I have to get better organized. I mean it this time.
The cage—rather, the crate—fit snugly in the
kneehole of the desk. I added two sleeping pads, the top
one a leopard print, to insure a soft rest. I took a
picture of it. I would show the breeder all my preparations.
No one prints pictures anymore. All they do is show
others the back of their camera or cell phones. I miss
passing actual snapshots around, but I didn't think I
needed a permanent record of a dog crate and food bowls and
the like, so I carried my camera with me.
I'll probably never delete them from the memory stick,
I wasn't sure about the crate situation. I never had a
crated dog before. The family dog had the run of the house.
Looking back, I don't remember where the dog slept. Did we
have a dog bed somewhere? My mother, the sole surviving
parent, resided in a nursing home, and while she had only
begun to wade into the shallow, yet troubled waters of
dementia, for now, she would resent being asked
inconsequential questions like, "Where did the dog sleep?"
She would become agitated, a little, and wave the
question off as if it were a pesky mosquito. "How I am
to remember foolish things like that?" she would snap,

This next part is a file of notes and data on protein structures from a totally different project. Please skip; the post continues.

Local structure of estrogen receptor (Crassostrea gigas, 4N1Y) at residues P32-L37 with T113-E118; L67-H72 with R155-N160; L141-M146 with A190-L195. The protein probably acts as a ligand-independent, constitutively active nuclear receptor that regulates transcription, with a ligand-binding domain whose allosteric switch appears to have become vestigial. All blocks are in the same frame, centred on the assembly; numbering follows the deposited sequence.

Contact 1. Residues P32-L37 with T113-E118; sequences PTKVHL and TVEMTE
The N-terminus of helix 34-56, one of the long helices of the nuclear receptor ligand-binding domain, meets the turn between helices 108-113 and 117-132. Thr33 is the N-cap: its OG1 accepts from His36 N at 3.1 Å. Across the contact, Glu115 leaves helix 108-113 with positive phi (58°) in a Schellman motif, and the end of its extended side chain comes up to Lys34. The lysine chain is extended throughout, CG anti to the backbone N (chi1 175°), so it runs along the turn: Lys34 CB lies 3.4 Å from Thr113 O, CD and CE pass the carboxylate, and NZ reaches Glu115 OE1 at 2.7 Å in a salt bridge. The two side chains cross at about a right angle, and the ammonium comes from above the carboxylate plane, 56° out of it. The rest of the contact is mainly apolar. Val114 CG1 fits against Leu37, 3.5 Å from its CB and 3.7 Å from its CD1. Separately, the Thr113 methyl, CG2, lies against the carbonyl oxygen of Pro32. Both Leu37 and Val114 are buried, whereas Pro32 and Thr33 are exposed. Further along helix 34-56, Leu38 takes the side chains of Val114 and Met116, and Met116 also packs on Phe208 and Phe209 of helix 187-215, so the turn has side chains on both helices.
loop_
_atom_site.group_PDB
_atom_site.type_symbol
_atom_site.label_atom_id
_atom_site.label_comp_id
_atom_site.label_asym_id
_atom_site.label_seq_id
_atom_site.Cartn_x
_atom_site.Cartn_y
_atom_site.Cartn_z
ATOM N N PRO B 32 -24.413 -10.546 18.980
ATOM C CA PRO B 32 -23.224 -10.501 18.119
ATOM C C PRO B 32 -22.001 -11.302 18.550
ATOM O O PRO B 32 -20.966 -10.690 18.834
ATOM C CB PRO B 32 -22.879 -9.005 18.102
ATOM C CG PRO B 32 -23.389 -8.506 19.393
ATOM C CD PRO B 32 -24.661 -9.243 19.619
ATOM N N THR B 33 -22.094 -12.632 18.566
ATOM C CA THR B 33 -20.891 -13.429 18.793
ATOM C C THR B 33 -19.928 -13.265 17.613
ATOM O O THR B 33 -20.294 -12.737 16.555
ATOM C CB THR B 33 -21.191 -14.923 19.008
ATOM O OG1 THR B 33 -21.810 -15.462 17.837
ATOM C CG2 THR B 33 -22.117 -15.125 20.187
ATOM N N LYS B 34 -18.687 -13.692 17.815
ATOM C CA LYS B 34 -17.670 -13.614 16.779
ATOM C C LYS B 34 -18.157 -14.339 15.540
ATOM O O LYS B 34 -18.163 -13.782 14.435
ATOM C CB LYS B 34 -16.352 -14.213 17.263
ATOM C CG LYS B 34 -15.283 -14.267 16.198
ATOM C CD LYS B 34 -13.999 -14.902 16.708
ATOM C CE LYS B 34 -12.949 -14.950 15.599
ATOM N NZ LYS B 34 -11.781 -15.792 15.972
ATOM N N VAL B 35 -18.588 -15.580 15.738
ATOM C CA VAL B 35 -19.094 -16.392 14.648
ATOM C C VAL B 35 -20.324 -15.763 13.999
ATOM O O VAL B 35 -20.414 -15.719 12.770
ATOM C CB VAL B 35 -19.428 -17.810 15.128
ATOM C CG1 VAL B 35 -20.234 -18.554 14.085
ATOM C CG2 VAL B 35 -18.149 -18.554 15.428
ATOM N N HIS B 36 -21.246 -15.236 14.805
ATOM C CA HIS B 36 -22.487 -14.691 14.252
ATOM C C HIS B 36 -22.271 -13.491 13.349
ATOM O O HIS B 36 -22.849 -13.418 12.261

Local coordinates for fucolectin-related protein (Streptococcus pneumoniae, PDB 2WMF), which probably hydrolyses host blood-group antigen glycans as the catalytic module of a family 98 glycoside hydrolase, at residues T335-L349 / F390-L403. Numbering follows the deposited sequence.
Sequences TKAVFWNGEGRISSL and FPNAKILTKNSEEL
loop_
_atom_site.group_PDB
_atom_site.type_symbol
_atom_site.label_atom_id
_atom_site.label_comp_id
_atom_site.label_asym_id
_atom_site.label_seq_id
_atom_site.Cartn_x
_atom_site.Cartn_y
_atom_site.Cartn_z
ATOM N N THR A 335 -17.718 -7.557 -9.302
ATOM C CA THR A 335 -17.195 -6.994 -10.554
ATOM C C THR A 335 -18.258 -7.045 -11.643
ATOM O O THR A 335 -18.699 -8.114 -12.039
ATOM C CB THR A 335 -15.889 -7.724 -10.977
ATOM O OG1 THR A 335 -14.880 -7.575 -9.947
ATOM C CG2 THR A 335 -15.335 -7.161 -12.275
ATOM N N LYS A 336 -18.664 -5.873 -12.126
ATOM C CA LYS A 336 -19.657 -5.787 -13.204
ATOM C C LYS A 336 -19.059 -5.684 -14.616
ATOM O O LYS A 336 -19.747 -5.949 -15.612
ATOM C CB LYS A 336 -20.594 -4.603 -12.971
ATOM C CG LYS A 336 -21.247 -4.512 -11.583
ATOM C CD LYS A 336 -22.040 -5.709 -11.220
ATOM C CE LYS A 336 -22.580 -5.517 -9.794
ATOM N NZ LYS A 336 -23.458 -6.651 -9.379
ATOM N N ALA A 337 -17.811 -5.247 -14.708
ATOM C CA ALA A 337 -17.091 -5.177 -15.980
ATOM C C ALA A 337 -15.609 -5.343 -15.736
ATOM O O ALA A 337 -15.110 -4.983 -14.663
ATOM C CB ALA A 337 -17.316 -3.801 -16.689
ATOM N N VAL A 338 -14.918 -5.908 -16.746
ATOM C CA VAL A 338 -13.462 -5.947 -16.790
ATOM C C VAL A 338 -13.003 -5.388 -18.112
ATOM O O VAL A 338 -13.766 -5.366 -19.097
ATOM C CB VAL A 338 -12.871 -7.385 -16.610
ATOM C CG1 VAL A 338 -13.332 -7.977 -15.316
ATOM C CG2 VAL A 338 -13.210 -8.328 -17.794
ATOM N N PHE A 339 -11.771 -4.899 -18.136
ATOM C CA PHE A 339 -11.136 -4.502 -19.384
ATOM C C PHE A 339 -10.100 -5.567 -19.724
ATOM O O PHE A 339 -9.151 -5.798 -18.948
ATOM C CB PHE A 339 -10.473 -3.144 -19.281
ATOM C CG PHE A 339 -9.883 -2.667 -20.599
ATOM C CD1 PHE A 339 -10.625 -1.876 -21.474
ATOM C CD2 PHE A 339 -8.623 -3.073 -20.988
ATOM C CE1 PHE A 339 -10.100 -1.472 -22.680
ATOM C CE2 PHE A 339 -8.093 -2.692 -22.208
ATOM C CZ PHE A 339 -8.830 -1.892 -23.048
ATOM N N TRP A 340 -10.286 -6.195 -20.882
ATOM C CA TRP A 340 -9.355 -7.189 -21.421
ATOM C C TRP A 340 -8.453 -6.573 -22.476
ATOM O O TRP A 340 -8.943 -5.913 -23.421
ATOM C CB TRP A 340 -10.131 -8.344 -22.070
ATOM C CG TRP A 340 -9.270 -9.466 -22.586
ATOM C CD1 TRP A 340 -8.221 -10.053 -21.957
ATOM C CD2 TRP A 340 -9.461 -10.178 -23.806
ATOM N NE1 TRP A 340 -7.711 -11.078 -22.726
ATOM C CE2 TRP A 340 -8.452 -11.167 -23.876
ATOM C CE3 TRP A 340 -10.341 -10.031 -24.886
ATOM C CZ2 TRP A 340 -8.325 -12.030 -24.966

prickly as she had ever been. Some things do not change
over the decades.
I wanted to say that I did not expect her to recall the
details, but that we were simply making conversation.
Instead of asking a follow-up question about how the
family had decided on a dog name, I instead sat back, and
watched Wheel of Fortune with my mother. She could not hear
worth beans, had no use for gadgets like hearing aids, so
the volume was turned up to a painful level. Virtually
every television in the Ligonier Valley Nursing Unit
remained turned to the same level. I don't understand how
the nurses and aides tolerated it. It would be like working
in a tavern that featured heavy metal music. Or working in
a steel mill. Here, all televisions, except the one in the
main visiting lounge, had to be turned off by eight in the
evening. Then silence rolled down the halls like a tsunami.
The breeder said that the prehistoric dogs lived in
dens, so a crate, which she was careful to call a crate,
fulfills their ancestral urges, covered, protected,
easily defended. I draped a thin blanket over the top and
sides. I planned to swap the thin one out for a heavier one
in colder weather. The door latched easily. The crate
provided plenty of turnaround area. The padding looked, and
felt, pretty comfortable as well.
I had not purchased the Kuranda Dog Bed—patented,
orthopedic, and chew proof. It certainly looked
comfortable in the pet store, nearly as expensive as the
new mattress I had purchased for myself 18 months earlier.